The fact that MAS still represents the “popular” in the national political tradition of the left should not be taken lightly. When we read in the meme that the “pititas … know nothing at all,” we should not assume that this “not knowing” means only ignorance. It is also referring to the fact that the “pititas” do not know concretely about Bolivian history. As a historian, I assume that all historical narratives are fictional in the sense that their construction has a particular purpose. However, the complexity of contemporary Bolivian historical narratives, as in most Latin American cases, is that they have often been made from a left-populist vision that centers historical facts on concepts such as nation, people (“pueblo”), and more recently, the indigenous as a “subaltern” subject. In that sense, it is logical that the “pititas” are claimed to be ignorant of national history, given that that history based on the popular and indigenous subject is alien to the thousands of middle class people who took the streets to overthrow Evo Morales in October and November of last year. In other words, “national history,” as told by academia, intellectuals, and collective representations, is more likely to favor MAS and what it represents historically than its liberal opponents, who “know nothing at all” about that history.

What I have just said can be seen, for example, in the trend of current right-wing liberalism in Bolivia that claims that MAS has divided Bolivians in terms of class and race, a claim that denies the profound racism that persists in the Bolivian society. But while that discourse is spreading through the global right-wing liberalism and is typically conservative (don’t forget that the slogan of the dictatorship of Hugo Banzer was “peace, unity and work”), I don’t think this claim can be attributed solely to the right-wing tendencies of certain sectors. In fact, it seems to me that one of the mistakes of MAS and all the leftist-populist rhetoric with which it wrapped its chauvinism during its long time in government was to depoliticize the ethnic and class issues, turning both into just government slogans. That is why the new generations are incapable of rethinking those issues politically since they became “common sense” as Gramsci understood it. That is why many young people who grew up under the MAS government assume the claim of the liberal right as their own.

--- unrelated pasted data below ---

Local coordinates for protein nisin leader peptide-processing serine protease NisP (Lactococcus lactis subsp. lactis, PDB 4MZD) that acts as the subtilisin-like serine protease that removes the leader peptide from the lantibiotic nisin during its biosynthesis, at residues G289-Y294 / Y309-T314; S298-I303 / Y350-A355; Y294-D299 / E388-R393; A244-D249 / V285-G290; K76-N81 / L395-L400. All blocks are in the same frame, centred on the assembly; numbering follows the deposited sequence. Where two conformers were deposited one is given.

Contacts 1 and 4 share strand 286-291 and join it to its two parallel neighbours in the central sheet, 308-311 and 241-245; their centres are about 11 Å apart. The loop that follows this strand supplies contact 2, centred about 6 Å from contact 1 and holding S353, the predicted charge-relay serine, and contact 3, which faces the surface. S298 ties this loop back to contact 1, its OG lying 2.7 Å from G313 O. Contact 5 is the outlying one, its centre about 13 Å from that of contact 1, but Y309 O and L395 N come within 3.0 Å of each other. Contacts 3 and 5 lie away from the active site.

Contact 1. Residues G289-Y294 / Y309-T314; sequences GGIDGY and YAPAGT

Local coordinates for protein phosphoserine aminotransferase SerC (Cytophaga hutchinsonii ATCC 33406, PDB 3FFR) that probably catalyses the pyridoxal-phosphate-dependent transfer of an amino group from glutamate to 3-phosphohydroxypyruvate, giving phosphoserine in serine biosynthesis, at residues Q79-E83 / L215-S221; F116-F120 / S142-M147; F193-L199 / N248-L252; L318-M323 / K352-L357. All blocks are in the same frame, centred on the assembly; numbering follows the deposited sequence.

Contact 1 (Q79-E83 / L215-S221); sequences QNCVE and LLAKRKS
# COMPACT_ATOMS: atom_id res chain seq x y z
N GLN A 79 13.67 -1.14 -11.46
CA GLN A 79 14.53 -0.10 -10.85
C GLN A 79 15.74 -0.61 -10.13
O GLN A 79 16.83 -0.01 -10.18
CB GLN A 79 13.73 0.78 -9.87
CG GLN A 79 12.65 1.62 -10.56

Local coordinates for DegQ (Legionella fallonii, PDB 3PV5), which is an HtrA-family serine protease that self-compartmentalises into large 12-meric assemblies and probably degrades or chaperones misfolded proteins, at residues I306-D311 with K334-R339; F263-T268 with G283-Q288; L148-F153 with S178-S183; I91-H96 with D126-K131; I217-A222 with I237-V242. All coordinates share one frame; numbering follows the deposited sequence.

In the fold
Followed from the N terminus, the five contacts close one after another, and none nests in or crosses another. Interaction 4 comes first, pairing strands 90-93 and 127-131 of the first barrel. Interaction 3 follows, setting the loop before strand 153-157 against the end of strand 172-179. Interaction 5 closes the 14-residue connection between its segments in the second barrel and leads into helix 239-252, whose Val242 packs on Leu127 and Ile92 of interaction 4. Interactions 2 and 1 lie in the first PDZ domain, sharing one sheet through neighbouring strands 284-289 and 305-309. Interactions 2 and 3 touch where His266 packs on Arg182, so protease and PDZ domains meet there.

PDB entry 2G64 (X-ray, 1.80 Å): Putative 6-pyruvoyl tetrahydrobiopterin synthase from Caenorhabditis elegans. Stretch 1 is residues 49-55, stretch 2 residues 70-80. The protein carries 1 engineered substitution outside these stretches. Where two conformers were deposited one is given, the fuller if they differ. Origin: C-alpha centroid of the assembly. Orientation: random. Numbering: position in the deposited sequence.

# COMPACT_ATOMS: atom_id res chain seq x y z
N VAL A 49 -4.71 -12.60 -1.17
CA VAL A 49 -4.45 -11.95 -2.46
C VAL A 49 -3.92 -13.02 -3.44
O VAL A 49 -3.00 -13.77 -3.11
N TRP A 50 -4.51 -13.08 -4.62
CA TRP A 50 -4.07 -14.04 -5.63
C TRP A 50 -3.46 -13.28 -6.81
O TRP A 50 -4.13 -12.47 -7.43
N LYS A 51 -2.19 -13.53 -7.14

The “indigenous issue” in MAS is paradigmatic of what I have just noted. Although Evo Morales and a large number of MAS state officials are from popular and indigenous sectors, indigenous movements have been repressed throughout his administration. The most notorious case, which led many on the critical left to distance themselves from MAS, was the repression of indigenous and environmental leaders in Chaparina in 2011. This occurred when those leaders and activists were leading a march to protest the highway project in the protected territory of TIPNIS (Indigenous Territory and Isiboro Secure National Park). But the internal contradictions within MAS regarding the ethnic issue do not only refer to the facts. It seems to me that one of the levels where these contradictions have had the greatest impact is the symbolic level. The MAS’s State and its rhetoric regarding ethnicity has shown the limits of ethnicity as a political category. That is, it has been seen that political actions carried out on the basis of indigenous ethnic identity do not ensure cohesion of political views with respect to a “popular” or leftist horizon thought in terms of class, or in terms of environmental and gender demands. In other words, the years of MAS government have shown that there can be indigenous self-assumed political subjects who are, at the same time, conservative with respect to the agenda of the global left or, conversely, that many of the points of the global left’s agenda are incompatible with the self-assumed indigenous political subjectivity.